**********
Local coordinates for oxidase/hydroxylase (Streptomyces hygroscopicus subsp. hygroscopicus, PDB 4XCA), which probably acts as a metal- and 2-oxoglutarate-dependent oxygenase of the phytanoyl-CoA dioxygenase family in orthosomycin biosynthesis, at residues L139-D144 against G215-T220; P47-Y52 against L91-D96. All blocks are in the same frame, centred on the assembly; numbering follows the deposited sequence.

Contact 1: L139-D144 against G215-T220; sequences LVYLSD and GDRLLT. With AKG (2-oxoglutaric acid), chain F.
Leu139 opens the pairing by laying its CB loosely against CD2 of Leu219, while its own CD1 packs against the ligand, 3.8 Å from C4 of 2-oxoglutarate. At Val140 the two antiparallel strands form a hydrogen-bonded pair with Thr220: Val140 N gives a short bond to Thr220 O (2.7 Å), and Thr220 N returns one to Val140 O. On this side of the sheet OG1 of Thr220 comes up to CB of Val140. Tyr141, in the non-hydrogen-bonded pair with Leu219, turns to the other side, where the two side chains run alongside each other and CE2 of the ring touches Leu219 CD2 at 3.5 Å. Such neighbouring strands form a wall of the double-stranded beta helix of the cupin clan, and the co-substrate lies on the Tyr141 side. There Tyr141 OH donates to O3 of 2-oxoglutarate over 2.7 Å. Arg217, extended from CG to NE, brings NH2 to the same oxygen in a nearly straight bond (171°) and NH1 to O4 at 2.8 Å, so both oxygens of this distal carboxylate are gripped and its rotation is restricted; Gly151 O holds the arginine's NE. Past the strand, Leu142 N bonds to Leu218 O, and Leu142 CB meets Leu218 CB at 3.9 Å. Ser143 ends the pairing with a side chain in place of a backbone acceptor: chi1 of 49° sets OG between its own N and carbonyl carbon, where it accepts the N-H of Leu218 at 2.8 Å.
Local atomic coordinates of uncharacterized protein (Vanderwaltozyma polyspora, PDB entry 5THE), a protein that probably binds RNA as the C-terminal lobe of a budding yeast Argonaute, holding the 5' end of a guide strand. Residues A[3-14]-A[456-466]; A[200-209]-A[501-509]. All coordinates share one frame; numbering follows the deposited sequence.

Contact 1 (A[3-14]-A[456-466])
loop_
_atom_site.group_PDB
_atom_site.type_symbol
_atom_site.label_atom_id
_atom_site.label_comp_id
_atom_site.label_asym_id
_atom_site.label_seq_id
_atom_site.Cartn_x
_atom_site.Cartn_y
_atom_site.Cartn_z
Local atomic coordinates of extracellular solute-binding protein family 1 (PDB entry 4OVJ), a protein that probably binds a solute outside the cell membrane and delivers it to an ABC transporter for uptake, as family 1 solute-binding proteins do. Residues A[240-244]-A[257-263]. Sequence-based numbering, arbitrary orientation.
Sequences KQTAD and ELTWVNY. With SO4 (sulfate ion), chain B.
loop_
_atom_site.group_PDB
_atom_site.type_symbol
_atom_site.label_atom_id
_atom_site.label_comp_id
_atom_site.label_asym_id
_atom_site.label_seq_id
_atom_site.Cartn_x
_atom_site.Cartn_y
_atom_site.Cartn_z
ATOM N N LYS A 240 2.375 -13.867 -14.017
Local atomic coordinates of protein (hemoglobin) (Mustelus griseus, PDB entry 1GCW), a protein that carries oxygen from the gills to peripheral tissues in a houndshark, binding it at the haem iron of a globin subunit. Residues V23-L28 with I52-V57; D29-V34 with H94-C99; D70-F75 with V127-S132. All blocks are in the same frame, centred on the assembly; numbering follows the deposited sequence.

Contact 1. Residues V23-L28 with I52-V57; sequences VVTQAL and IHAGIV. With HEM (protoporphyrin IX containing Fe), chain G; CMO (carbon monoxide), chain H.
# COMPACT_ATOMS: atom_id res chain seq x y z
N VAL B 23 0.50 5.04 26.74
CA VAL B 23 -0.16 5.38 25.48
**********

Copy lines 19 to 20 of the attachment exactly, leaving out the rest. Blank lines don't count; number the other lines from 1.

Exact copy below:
_atom_site.group_PDB
_atom_site.type_symbol